Price is by far one of the most common objections that sales people encounter, and there is a reason for it: Price is always an issue when you are not selling value. Not selling value means that the prospect does not have a clear idea of how a product or service benefits his or her organization on the bottom line or at the top line, and therefore does not have a compelling reason to accept the price/value relationship. Learn more below about why price is always an issue when you are not selling value, and what you can do to change the dynamic.
Value Is Not the Same as Price
Value really is not the same concept as price, although many prospects who raise price issues to sales people might not agree at first. Consider: If value is what a prospect receives for the price that is paid, does this value change according to whether the price is lower or higher? The answer is usually no, which is why in rational terms value should be divorced from price. Few prospects buy rationally; most buying decisions are based on emotion and that emotion is triggered by value. If the value is not well communicated, the emotional response is low and the sale is dependent on the price.
It's Easier to Create Value if You Target Your Sales Efforts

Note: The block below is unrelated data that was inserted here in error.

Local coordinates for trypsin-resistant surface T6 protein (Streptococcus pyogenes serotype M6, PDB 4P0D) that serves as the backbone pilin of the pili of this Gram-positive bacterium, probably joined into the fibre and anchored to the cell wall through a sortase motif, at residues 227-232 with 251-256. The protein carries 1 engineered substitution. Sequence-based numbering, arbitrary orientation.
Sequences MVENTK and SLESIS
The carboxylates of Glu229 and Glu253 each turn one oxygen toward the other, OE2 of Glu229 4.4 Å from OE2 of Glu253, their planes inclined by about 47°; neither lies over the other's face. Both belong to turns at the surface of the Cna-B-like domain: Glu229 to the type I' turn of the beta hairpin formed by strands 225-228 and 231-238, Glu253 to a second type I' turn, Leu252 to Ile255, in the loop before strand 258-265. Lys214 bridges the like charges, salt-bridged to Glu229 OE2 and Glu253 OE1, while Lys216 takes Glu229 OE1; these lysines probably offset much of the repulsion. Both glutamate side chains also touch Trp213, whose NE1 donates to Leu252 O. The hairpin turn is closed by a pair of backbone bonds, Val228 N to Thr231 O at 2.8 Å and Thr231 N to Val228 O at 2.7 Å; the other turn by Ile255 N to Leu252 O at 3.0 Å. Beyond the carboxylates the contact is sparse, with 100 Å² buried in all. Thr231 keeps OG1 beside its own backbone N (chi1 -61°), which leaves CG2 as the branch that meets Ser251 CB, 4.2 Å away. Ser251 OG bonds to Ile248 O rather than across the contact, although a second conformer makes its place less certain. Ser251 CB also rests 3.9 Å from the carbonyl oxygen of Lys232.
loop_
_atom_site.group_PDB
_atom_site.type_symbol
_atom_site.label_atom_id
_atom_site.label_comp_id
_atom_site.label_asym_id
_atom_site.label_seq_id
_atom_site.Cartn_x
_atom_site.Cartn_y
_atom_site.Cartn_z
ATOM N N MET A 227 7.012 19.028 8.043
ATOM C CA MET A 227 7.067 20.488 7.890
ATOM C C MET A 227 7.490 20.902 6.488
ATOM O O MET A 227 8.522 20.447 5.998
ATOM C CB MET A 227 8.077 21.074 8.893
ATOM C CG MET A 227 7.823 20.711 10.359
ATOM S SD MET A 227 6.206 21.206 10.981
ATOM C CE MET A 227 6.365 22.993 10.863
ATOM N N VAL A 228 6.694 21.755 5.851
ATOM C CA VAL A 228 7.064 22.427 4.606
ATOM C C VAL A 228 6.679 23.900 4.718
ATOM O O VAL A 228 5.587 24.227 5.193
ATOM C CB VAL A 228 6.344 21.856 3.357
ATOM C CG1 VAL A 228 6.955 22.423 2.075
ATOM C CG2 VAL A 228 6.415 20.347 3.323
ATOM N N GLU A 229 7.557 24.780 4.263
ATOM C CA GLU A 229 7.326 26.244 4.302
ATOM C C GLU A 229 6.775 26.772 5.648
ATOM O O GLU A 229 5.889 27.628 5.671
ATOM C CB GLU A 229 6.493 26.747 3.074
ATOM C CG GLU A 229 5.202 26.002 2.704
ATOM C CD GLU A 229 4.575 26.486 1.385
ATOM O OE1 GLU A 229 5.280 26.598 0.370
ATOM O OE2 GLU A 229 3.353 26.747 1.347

Though inbound marketing works to a certain extent to find prospects who will be receptive to the value that you have to offer, there are no guarantees that even the most successful inbound marketing strategy will find all of your ideal customers. This is why it is important to target your sales efforts so that you can find prospects who respond to your value propositions. Remember:
- Few products or services are general enough to benefit everyone. Focus your efforts on your core market so that you can sell using effective and meaningful value propositions.
- If you are talking to the right prospects price is less likely an objection; price issues most frequently come up when the value presented is not integral to the prospect’s business
Higher Value Commands Higher Prices
Prospects are always willing to pay more if the perceived value for what they receive is higher. Not selling value prevents the prospect from understanding the fundamentals behind how the price is set, which leads to objections based on that price. Work to understand the prospect's needs and perspectives so that you can speak to the points that are most important to him or her and use language that helps the prospect construct value in his or her mind. This approach to overcoming the issues that arise when you are not selling value is highly effective.
In addition, you can create higher value for the prospect if you focus on the value propositions that speak most to the prospect's position and his or her organization's reasons for buying. Position yourself as part of the value proposition. By building a relationship with your prospect and demonstrating knowledge and expertise, you become part of the value the prospect receives.